A good lens to team with either of these is the 70-200mm or 70-300mm (actual focal lengths will vary by manufacturer).  This allows you zoom in on distant objects, animals, or birds.  This is also a good length for shooting local sporting events where you can get fairly close to the action.  Most manufacturers offer packages with at least one of these two lenses, and some offer both as a package. 

Often one or both of the lenses in these ranges will offer macro capability.  Macro capability is the ability of the lens to focus on small items very close to the lens.  Some examples of macro photography include flower, insect, and model photography.

A recent alternative choice is the 28-200mm zoom which combines both of the above lenses, one manufacturer even offers this lens in a 28-300mm configuration.  These tend to be consumer quality lenses, good for travel and general use but not great for serious photography.  One drawback to lenses in this range is that they often cannot close focus, meaning that you need to be some distance from your subject to take the picture.

At 28mm to 300mm, these lenses will cover most of the ranges that a beginning photographer will need.  As you progress, your interests will expand and you'll likely start looking at longer or wider lenses.

Digital vs. Film
This discussion is beyond the scope of this article and the details are always changing.  Let's just say that if you're looking at a digital SLR you'll need to be fairly computer savvy and that manufacturers claims about ease of use can be somewhat exaggerated.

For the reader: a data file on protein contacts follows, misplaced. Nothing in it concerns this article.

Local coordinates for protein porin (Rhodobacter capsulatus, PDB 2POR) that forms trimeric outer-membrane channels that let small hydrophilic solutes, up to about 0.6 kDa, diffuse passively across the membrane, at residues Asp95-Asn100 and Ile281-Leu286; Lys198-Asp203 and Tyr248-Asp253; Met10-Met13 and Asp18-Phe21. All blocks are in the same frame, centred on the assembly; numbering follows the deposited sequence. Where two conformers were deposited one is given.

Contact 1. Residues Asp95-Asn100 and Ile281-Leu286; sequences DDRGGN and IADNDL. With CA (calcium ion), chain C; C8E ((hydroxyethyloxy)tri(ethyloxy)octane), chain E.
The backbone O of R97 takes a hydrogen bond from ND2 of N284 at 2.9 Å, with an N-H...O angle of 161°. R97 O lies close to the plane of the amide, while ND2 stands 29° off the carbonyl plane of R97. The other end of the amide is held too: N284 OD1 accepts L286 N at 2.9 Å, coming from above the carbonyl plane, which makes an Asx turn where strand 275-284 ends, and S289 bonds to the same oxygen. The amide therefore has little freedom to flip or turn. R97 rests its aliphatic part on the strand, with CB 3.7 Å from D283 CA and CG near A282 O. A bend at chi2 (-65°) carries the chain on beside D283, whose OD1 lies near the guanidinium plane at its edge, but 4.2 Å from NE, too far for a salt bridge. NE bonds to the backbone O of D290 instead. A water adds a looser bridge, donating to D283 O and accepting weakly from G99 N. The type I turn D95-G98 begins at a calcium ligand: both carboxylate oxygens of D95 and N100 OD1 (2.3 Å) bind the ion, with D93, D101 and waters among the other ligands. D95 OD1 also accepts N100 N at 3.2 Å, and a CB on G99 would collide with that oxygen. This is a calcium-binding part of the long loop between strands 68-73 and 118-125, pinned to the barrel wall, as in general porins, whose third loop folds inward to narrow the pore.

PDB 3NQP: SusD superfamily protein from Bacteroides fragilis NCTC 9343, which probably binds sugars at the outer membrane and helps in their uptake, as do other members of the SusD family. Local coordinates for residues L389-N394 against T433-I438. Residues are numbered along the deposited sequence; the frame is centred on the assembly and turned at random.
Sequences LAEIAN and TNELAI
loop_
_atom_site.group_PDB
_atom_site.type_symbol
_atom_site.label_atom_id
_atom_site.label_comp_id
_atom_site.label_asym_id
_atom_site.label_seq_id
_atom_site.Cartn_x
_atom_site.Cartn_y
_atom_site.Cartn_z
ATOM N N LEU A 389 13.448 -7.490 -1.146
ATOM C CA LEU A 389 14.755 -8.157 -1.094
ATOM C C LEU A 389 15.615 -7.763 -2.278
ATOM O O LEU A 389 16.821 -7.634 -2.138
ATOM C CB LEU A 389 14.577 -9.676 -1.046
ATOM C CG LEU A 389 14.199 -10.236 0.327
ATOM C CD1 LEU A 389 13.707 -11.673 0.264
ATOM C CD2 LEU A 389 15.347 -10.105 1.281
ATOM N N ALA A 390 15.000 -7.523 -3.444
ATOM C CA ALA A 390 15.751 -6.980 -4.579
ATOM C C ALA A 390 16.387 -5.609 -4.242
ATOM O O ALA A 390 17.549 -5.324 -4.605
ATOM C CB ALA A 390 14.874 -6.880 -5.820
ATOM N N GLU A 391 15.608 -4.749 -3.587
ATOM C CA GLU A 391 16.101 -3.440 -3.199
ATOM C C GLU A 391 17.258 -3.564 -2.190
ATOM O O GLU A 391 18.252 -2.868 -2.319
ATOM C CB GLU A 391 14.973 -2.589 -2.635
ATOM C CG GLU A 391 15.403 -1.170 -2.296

Mail Order
So now you've decided what you want.  Should you buy it at a camera shop or should you buy it mail order?  At a retail store you'll pay a little extra for that nice, sometimes opinionated, person behind the counter who'll hopefully answer your questions, have a clue, and hand you your camera at the end of the transaction.  The upside is that you get to play with your new toy right now.  There are unscrupulous shops who will try the high pressure sell to force you into buying something right now.  Whenever you encounter this, leave.  Something is fishy and you are likely to be the loser.

With mail order the Latin expression caveat emptor (buyer beware) applies in full.  Mail order firms run the gamut from flagrant bait and switch shops to well run firms that are above reproach.  If something smells fishy, or if they are trying to push you out of the product featured in their ad into something else, then hang up and call someone else.  The horror stories involving unscrupulous shops are too numerous to tell and far worse than you can imagine.